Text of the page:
These fonts are non-flexible instances of the overall typeface, kept in separate font files. If you are setting the font style of a piece of text in Times New Roman, you can set it as Regular, Bold, Italic, or Bold Italic. To type designers, these types of individual styles are called “static instances.” By contrast, variable fonts have adjustable styles, and variable font files include several (or many) styles all within a single file. In use, these styles can be used just like static instances are used today (via CSS declarations in web browsers or drop-down menus in desktop software). However, in variable fonts, it is also possible to specify exact, in-between variations of styles – or even fluidly shift between styles.

[ ] maybe use a mutator sans or source sans gif?

One useful thing to know in thinking about variable fonts is the concept of a stylistic axis. In the example above, the x-axis is labeled as “width” while the y-axis is labeled as “weight.” Type designers think about typefaces as systems which have variations along these sorts of axes. A type axis doesn’t just need to be weight or width – it can be anything that can be progressively shifted about the outlines of letters. Other common typographic axes are:

  • Optical Sizing is how font outlines are adjusted to be most readable and look their best at a given size, large or small. In fonts where letters have a lot of contrast between thick and thin strokes (as is the case in most serif fonts, like Times New Roman), optical sizing tends to mean that thin strokes get relatively thicker for smaller sizes (like captions) to stay visible, while they get relatively thinner for larger sizes to maintain the feeling of drama in the design. Other things may change in optical sizing too, such as the amount spacing between letters, the depth of inner corners at the joints of strokes, and even the relative sizing of uppercase and lowercase letters.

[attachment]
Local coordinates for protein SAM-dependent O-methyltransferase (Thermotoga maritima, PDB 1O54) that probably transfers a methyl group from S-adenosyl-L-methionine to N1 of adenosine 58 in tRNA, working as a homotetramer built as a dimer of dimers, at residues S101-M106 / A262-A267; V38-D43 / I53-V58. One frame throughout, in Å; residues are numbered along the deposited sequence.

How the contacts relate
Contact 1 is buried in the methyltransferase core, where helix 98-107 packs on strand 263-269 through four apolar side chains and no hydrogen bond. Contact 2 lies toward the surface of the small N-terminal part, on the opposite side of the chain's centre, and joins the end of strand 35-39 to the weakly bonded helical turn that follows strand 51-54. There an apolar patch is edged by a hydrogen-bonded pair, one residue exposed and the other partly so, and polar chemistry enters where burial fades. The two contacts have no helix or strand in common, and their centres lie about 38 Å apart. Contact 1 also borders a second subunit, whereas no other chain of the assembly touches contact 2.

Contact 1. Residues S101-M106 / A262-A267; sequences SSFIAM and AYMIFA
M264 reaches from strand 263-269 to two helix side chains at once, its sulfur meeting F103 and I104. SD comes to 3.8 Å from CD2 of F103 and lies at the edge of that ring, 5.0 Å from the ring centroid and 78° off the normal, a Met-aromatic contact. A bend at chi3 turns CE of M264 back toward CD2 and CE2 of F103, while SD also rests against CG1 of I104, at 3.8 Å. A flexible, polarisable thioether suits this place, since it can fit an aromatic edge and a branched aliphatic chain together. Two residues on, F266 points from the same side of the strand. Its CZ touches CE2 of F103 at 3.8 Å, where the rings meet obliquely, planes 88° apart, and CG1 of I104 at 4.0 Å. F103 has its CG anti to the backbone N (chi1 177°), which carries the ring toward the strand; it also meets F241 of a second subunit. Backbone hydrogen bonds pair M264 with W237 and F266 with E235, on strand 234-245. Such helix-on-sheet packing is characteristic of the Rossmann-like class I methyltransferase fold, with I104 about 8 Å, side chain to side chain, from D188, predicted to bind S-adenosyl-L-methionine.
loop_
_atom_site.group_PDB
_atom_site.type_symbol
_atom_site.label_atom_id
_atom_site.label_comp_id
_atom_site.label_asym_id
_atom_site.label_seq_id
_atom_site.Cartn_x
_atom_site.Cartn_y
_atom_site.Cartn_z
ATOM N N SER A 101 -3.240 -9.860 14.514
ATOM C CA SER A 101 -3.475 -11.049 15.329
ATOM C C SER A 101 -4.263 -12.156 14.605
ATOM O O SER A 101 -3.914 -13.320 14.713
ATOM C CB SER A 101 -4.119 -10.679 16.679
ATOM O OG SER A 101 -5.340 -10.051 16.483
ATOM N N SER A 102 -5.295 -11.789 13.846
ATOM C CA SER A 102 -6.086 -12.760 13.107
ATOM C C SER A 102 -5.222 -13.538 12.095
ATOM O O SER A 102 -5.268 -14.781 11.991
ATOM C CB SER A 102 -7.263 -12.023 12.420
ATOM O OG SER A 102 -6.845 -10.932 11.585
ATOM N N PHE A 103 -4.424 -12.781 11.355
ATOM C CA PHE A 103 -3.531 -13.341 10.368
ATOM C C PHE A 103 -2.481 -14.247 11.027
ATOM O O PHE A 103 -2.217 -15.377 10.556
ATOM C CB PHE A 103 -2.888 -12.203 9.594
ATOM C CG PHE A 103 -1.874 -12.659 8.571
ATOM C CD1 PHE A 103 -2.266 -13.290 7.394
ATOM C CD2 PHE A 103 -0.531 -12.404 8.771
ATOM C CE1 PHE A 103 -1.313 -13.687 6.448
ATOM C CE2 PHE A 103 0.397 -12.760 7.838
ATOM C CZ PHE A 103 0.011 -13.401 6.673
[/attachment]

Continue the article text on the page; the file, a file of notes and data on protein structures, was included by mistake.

• Slant is almost self-explanatory: it’s the amount that letters are slanted in oblique fonts. Oblique fonts are similar to italic fonts, but “true” italic fonts often change the form and shape of many letters beyond just sloping them – most noticeably, the “a” and “g” will change into simpler, more-handwritten shapes. Oblique fonts are sometimes called “sloped romans,” because they keep the upright form of letters, and simply put them at a slope. What may not be obvious about oblique and italic fonts is that type designers don’t just run a mathematical skew transformation and call it a day. Skewing letters mathematically causes all sorts of distortions – for example, an “o” with monolinear strokes will become pinched and overly-pointy. The process often starts with a simple skew, but then the distortions are carefully corrected.
  • Italic is like the slant axis, but because italic fonts change the form of many letters, this axis tends to be a 0–1, on-or-off axis. Depending on the font, it may not make sense to include an italic axis, because for many, it might mean a large increase in font size. More on this later.

There are currently just five “registered” font axes (weight, width, optical size, slant, and italic), but axes can also be creative and totally new. If you want to see lots of creative, entertaining typographic axes, check out v-fonts.com, a collection of all the variable fonts currently available – including fonts with axes like Serifs, Distortion, and Temperature, Yeast, & Gravity.

An important note: not all variable fonts support every axis, because the design complexity of supporting just a couple is very high, and because each additional axis does increase the weight of resulting font files. So, just like before, designers will need to select the right typeface for each project.